After the eight years of Udenwa, the governorship moved to Okigwe, with Ohakim. The argument is that since Ohakim from Okigwe zone had one term and could not do another term, the baton ought to have moved to Owerri zone instead of going back to Orlu, which had had her turn complete. So there is a danger of overkill if Okorocha, from Orlu zone, should again nurse the idea of second term in 2015.
There is a seeming gang up against Okorocha’s second term by his opponents in the state. Those who are bent on taking the seat from him are mainly from PDP and All Progressives Grand Alliance. Most of them are from Owerri zone, which seems to be in pole position in the race for the next governor according to the zoning arrangement.
Prominent among the aspirants are Deputy Speaker of the House of Representatives Emeka Ihedioha, Chief Jerry Chukwueke, who is chairman of the PDP state mobilisation committee, Chief Emma Ojinere, Senator Chris Anyanwu, Chief Bethel Amadi, Professor Jude Njoku, Chief Humphrey Anumudu, and Mr. Ken Njemanze (SAN). These are aspirants from the PDP.
Those contesting under APGA from Owerri zone include Capt. Emmanuel Ihenacho (rtd), Chief Martin Agbaso, Mr. Okey Ezeh, and Chief Okey Unegbu.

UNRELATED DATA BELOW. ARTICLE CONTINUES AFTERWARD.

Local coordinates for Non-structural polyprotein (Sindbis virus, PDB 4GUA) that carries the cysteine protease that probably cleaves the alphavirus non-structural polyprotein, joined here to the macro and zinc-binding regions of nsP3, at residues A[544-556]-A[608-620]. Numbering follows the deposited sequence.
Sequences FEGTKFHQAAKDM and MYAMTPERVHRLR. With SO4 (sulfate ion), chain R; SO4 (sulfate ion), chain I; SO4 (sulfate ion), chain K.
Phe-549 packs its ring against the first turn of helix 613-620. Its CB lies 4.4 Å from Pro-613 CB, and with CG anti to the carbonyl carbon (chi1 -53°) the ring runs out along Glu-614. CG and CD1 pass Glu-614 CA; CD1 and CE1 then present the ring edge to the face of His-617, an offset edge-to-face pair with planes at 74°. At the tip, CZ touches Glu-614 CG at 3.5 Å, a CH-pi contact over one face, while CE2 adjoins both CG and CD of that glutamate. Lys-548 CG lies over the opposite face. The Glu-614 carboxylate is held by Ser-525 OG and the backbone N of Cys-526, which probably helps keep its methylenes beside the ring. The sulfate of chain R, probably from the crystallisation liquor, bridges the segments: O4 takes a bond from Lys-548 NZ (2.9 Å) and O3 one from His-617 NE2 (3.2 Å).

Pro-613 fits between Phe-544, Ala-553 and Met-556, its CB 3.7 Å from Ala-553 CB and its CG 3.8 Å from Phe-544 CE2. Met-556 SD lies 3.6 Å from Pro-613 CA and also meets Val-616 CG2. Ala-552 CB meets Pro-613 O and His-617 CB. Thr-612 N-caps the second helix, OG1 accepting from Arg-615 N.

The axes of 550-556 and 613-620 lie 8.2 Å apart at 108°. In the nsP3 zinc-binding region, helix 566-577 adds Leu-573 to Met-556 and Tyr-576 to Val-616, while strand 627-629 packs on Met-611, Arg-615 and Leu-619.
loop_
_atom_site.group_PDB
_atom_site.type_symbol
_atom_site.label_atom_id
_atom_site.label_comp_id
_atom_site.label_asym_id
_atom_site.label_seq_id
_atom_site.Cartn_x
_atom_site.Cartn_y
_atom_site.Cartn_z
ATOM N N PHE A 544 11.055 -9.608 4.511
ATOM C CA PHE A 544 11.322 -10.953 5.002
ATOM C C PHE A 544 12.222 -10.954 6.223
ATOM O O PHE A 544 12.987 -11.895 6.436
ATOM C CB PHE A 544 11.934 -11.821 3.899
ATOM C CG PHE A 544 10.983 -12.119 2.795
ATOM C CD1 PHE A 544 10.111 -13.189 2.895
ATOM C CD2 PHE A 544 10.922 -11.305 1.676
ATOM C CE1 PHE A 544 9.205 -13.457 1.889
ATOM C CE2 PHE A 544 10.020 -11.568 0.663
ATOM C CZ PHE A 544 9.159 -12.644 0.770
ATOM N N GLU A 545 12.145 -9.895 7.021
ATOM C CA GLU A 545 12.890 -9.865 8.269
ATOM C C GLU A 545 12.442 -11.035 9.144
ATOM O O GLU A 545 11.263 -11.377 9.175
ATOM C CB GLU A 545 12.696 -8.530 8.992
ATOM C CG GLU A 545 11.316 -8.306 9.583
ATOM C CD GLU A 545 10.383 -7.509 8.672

In APC, a serious contender that may challenge Okorocha is Prince Charles Onuoha. From Okigwe zone, there is Senator Ifeanyi Araraume.
Ohakim also seems interested in the race, as he strives to do his second and last statutory term.
While it is the constitutional right of Okorocha to seek a second term, pundits believe he faces odds that may seriously impair his chances. Besides, he is alleged to have promised before his election in 2011 to do only one term.
For now, apparently weighing his chances, Okorocha has yet to declare an intention to seek a second term. It remains to be seen what his decision would be.